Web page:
This week I am in Atlanta at the American Evaluation Association (AEA) Summer Evaluation Institute, presenting a workshop on Translating Evaluation Findings into Actionable Recommendations.  Although the art of crafting practical, evidence-based recommendations is not covered in-depth either in evaluation textbooks or academic courses, most evaluators (86% according to Fleischer and Christie’s  survey of AEA members) believe that making recommendations is part of an evaluator’s job. By reading as much as I can on this topic[1] and reflecting on my own practice, I have assembled 14 tips for how to develop, present, and follow-up on evaluation recommendations:

DEVELOP

  1. Determine the nature of recommendations needed or expected.  At the design stage, ask stakeholders: What do you hope to learn from the evaluation? What decisions will be influenced by the results? Should the evaluation include recommendations?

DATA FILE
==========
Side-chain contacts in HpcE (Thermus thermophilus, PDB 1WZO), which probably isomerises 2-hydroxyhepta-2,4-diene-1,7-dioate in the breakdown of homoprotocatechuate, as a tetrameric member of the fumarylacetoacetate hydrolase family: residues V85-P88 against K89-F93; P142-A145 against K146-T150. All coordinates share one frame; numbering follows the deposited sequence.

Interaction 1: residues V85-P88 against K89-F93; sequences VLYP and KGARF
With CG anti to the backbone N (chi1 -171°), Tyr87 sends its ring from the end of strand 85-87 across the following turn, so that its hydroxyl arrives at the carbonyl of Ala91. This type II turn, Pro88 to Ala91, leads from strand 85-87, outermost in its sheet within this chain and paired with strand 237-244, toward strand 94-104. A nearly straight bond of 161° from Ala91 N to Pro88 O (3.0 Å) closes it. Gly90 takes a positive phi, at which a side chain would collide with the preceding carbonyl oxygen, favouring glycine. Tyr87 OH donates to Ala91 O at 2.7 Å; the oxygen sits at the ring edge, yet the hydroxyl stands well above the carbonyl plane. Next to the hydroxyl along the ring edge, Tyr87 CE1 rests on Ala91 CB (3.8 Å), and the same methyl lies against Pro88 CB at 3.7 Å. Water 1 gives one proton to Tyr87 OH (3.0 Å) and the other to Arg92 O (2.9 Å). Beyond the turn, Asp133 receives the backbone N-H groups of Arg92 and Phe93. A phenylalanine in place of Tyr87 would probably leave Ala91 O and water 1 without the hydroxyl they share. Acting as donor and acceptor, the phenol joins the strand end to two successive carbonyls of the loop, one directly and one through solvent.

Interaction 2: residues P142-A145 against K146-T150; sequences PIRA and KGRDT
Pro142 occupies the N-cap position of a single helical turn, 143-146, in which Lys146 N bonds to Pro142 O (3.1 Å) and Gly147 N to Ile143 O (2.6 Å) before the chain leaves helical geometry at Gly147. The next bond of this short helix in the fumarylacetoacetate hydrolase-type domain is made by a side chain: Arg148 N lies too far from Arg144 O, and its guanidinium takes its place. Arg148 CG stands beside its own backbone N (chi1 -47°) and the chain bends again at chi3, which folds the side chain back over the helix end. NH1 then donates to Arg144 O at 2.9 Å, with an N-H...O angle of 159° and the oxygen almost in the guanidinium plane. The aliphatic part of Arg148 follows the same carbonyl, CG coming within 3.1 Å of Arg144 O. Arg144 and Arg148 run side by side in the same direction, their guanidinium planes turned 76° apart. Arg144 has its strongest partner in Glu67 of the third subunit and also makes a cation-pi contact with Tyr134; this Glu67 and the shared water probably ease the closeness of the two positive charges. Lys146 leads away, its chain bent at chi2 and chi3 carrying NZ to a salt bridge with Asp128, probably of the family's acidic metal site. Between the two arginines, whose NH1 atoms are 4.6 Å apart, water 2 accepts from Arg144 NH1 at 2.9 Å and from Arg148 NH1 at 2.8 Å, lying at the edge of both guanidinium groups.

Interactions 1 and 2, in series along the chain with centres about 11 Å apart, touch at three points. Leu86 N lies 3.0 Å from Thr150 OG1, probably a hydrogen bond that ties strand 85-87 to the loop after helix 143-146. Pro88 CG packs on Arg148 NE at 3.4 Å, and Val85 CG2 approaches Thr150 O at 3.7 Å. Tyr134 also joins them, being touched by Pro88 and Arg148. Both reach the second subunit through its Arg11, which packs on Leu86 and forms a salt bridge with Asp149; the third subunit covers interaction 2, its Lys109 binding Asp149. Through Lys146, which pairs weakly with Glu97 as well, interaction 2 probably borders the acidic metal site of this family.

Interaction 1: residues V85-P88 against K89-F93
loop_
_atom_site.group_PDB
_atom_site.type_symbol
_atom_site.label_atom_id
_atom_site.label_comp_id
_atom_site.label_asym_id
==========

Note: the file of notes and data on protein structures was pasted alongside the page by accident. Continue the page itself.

2. Generate possible recommendations throughout the evaluation. Keep a log of ideas as you collect data and observe the program. I like Roberts-Gray, Buller, and Sparkman’s (1987) evaluation question-driven framework.
  3. Base recommendations on evaluation findings and other credible sources. Findings are important, but they’re often not sufficient for formulating recommendations.  Look to other credible sources, such as program goals, stakeholders/program participants, published research, experts, and the program’s logic model.